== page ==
Research published this week has shown that broadband over power line services may not be attractive to many potential customers.
America's Federal Communications Commission (FCC) laid out regulatory guidelines for companies who want to offer broadband over power lines (BPL) last month, and US utility firms are expected to begin selling services soon.
Trials are also already taking place in the UK, but the study from energy information firm Platts suggests that commercial take-up could be limited.
"Nearly one-quarter of residential customers in our survey said they would be very interested in BPL if their utility could beat the price of broadband Internet alternatives," said Michael Reid, a research director at Platts. "But interest dropped sharply when we introduced specific price points. At $29.95 per month -- below typical prices for Internet access via cable or DSL -- only 9 percent were still very interested."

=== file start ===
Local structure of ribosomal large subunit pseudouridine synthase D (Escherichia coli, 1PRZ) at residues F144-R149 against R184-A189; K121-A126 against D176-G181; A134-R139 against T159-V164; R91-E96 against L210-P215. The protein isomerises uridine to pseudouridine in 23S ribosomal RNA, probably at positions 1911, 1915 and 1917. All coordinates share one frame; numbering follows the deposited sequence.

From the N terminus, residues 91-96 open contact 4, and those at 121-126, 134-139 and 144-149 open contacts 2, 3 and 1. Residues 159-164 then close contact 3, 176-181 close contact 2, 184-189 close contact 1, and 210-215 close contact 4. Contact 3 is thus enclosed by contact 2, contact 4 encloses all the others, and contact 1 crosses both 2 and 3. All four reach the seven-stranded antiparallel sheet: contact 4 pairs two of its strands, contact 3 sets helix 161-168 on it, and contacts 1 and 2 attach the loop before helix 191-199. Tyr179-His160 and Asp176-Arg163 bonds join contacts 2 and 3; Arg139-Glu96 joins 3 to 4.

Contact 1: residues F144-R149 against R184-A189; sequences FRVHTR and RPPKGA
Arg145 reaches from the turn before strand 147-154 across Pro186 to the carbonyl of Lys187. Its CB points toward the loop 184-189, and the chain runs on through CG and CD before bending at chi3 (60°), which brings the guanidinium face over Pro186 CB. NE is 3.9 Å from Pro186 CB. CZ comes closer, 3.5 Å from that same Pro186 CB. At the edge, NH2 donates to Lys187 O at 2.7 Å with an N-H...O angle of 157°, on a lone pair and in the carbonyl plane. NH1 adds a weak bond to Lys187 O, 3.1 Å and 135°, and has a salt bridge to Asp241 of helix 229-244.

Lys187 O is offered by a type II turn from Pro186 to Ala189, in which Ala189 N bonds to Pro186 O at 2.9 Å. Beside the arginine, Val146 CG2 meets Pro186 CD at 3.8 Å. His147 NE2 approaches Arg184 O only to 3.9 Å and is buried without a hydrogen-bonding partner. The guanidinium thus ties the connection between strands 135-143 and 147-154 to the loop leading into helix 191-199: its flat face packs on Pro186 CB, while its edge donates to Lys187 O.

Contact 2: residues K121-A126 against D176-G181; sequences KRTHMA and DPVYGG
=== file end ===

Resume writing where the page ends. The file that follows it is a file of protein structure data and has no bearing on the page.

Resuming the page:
If lower prices don't attract customers then BPL may struggle to be successful. Although the technology works today, there are still some problems with interference that could affect service performance.
One issue holding people back is a lack of trust in their electricity providers. Platts found that many customers had mixed feelings about the kind of reliability, customer service and technical support they could expect from a utility selling a BPL service.